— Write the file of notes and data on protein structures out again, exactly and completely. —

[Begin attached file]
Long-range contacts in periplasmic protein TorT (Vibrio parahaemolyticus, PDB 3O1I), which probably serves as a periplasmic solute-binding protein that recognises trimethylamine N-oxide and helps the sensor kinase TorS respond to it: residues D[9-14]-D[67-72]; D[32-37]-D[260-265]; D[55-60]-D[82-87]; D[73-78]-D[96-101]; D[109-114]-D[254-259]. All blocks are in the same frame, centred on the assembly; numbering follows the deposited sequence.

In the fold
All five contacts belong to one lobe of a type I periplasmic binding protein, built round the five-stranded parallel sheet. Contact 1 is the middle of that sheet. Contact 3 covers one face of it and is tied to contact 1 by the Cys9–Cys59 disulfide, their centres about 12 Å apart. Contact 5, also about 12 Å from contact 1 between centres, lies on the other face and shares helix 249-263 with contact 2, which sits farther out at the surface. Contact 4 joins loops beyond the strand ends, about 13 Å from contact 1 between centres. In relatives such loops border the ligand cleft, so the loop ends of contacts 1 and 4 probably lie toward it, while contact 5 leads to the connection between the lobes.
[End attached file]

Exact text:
Long-range contacts in periplasmic protein TorT (Vibrio parahaemolyticus, PDB 3O1I), which probably serves as a periplasmic solute-binding protein that recognises trimethylamine N-oxide and helps the sensor kinase TorS respond to it: residues D[9-14]-D[67-72]; D[32-37]-D[260-265]; D[55-60]-D[82-87]; D[73-78]-D[96-101]; D[109-114]-D[254-259]. All blocks are in the same frame, centred on the assembly; numbering follows the deposited sequence.

In the fold
All five contacts belong to one lobe of a type I periplasmic binding protein, built round the five-stranded parallel sheet. Contact 1 is the middle of that sheet. Contact 3 covers one face of it and is tied to contact 1 by the Cys9–Cys59 disulfide, their centres about 12 Å apart. Contact 5, also about 12 Å from contact 1 between centres, lies on the other face and shares helix 249-263 with contact 2, which sits farther out at the surface. Contact 4 joins loops beyond the strand ends, about 13 Å from contact 1 between centres. In relatives such loops border the ligand cleft, so the loop ends of contacts 1 and 4 probably lie toward it, while contact 5 leads to the connection between the lobes.